Breakthrough in medical mystery surrounding Buruli ulcer

February 3, 2024 BY

The research found mosquitoes are infected with the Buruli ulcer from biting possums that carry the flesh-eating bacteria, and then spread it to humans. Photo: EГОР КАМЕЛЕВ.

RESEARCHERS have solved the long-standing 80-year mystery of the Buruli ulcer’s spread across the Geelong region.

The group from the WHO Collaborating Centre for Mycobacterium ulcerans, based at the Peter Doherty Institute for Infection and Immunity, found mosquitoes are infected from biting possums that carry the flesh-eating bacteria, and then spread it to humans through their bite.

Lead researcher Professor Tim Stinear said the research had brought clarity to a question that has puzzled scientists since the discovery of M. ulcerans in the 1940s in Australia.

“How Buruli ulcer is spread to people has baffled scientists and public health experts for decades.

“So now that mystery is solved with our five-year study revealing that mosquitoes transmit M. ulcerans in south-eastern Australia, making mosquito bite prevention and mosquito control obvious forms of prevention.”

The Buruli, or Bairnsdale, ulcer is a skin infection resulting from the Mycobacterium ulcerans bacterium.

Initially resembling a minor mosquito bite, it gradually transforms over several months into an ulcer, leading to significant damage to the underlying tissue.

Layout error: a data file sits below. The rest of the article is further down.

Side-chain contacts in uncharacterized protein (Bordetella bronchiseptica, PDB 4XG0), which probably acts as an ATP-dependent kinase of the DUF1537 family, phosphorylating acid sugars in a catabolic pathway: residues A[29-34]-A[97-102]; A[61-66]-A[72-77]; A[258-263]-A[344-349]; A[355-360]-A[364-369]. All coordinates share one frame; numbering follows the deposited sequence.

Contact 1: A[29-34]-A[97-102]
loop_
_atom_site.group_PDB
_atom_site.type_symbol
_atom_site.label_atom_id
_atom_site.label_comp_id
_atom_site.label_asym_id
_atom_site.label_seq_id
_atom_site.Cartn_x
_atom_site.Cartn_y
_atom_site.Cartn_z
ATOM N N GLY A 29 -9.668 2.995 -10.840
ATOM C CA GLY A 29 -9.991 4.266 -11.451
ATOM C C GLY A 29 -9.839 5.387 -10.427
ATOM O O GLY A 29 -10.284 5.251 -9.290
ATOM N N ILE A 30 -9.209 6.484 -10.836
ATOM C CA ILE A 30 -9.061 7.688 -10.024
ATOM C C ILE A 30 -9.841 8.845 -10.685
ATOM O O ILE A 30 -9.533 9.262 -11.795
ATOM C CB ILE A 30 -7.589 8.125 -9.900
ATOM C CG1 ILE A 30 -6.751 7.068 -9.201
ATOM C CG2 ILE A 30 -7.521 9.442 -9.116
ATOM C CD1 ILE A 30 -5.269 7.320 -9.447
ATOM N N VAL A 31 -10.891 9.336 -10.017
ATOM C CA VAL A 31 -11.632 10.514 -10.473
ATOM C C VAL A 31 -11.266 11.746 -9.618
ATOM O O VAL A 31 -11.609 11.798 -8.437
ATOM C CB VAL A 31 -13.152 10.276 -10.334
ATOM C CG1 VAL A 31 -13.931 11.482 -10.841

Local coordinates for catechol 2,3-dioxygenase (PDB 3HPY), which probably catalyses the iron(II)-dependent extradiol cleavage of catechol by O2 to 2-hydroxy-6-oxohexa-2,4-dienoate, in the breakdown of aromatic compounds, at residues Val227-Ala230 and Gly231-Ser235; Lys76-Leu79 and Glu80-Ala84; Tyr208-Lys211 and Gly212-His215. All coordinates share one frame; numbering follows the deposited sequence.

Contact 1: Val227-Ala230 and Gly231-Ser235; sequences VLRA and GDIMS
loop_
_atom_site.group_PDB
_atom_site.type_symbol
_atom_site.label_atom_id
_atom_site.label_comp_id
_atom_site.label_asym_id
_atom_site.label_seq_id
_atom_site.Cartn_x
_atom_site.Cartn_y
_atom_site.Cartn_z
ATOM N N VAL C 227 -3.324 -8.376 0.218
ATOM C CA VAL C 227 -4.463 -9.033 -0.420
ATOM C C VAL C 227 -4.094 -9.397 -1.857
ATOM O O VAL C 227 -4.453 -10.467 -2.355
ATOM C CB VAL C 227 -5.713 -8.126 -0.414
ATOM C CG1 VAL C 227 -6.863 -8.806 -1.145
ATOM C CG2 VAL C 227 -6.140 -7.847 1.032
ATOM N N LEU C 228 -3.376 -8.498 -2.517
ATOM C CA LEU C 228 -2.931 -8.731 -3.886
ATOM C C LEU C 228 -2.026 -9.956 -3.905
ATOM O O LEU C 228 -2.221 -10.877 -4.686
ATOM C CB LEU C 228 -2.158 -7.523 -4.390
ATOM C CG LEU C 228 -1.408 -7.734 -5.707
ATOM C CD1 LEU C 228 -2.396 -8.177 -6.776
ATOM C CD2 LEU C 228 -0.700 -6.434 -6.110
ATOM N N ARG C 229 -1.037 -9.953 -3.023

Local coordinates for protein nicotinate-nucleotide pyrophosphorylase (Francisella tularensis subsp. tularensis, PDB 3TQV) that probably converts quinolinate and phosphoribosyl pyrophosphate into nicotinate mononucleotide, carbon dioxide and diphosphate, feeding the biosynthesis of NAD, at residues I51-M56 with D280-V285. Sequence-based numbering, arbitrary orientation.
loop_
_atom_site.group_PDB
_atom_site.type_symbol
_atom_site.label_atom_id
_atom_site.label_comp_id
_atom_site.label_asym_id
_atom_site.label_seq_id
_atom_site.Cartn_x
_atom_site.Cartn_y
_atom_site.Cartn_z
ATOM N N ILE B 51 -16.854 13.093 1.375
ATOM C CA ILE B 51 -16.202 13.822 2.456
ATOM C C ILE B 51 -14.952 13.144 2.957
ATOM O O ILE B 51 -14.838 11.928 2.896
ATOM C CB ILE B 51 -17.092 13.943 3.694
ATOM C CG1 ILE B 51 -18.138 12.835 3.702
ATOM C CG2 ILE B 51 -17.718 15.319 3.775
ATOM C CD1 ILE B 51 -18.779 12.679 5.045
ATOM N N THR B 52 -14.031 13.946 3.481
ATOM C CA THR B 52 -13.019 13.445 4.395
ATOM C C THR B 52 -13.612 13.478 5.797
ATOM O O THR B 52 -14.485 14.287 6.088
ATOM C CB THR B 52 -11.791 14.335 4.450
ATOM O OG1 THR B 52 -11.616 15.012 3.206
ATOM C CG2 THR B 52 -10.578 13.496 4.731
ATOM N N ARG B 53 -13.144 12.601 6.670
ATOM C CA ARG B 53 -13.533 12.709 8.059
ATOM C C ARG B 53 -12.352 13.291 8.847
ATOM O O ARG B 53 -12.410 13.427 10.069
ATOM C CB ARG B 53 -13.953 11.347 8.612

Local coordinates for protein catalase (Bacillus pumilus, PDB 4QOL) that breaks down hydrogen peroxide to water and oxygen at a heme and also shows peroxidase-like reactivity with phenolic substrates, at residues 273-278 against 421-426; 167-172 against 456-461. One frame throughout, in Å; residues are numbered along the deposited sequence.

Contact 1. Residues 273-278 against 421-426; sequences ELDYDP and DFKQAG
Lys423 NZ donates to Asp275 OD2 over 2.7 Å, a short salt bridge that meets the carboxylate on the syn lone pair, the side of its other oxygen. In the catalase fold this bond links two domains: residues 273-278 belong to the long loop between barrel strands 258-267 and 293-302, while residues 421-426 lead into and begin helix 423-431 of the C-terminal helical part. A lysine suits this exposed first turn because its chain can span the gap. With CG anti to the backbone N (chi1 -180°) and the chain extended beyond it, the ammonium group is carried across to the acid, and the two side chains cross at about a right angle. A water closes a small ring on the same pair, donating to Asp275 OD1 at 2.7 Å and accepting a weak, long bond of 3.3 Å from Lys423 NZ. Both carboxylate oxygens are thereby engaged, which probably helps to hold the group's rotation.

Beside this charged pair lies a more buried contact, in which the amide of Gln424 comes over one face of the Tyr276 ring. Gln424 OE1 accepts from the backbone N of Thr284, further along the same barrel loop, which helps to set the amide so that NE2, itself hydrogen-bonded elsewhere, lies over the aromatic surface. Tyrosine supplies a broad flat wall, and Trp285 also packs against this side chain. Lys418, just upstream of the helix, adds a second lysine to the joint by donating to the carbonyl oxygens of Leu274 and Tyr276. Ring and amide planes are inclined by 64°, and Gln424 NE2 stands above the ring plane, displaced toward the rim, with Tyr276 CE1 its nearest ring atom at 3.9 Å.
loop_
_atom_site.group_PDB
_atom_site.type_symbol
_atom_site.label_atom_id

Although it may start without pain, the infection can progress to a severe state.

Without treatment, the ulcer can grow larger, earning its reputation as a “flesh-eating” disease due to its destructive nature.

This significant breakthrough comes amid a concerning surge in Buruli ulcer cases around the region.

In the past 20 years, Victoria has seen a dramatic rise in reported cases of the disease, soaring from just 12 in 2003 to a record high of 363 in 2023.

Agriculture Victoria research scientist, and one of the lead authors of the paper, Dr Peter Mee said the research used advanced techniques, including forensic-level genomics.

“Thanks to genome sequencing, we discovered that the genetic make-up of the bacteria M. ulcerans in mosquitoes was identical to that found in Buruli ulcer patients in the study area.

“This was a key part of a compelling body of evidence pointing to mosquitoes as the transmission link.”

Mosquitoes have long been suspected as the cause of the ulcers and been factored into existing mosquito control programmes across the region.

Surf Coast Shire general manager of community life Gail Gatt said the Shire was not presently considering any changes to the mosquito management program based on the findings.

“The state government provides funding to a number of councils across the state, including Surf Coast, to undertake mosquito surveillance and support mosquito management.

“Council will therefore await guidance from the state government before considering making any changes to our mosquito management program.”

Infectious diseases physician at Austin Health, Professor Paul Johnson, noted the difficult road the team faced to convince others that mosquitoes were spreading Buruli ulcer.

“We long suspected mosquitoes were involved, but there is no precedence for a bacterial infection like Buruli ulcer being transmitted this way,” he said.

“Our team faced considerable scepticism, so we gathered irrefutable evidence to support our claim.”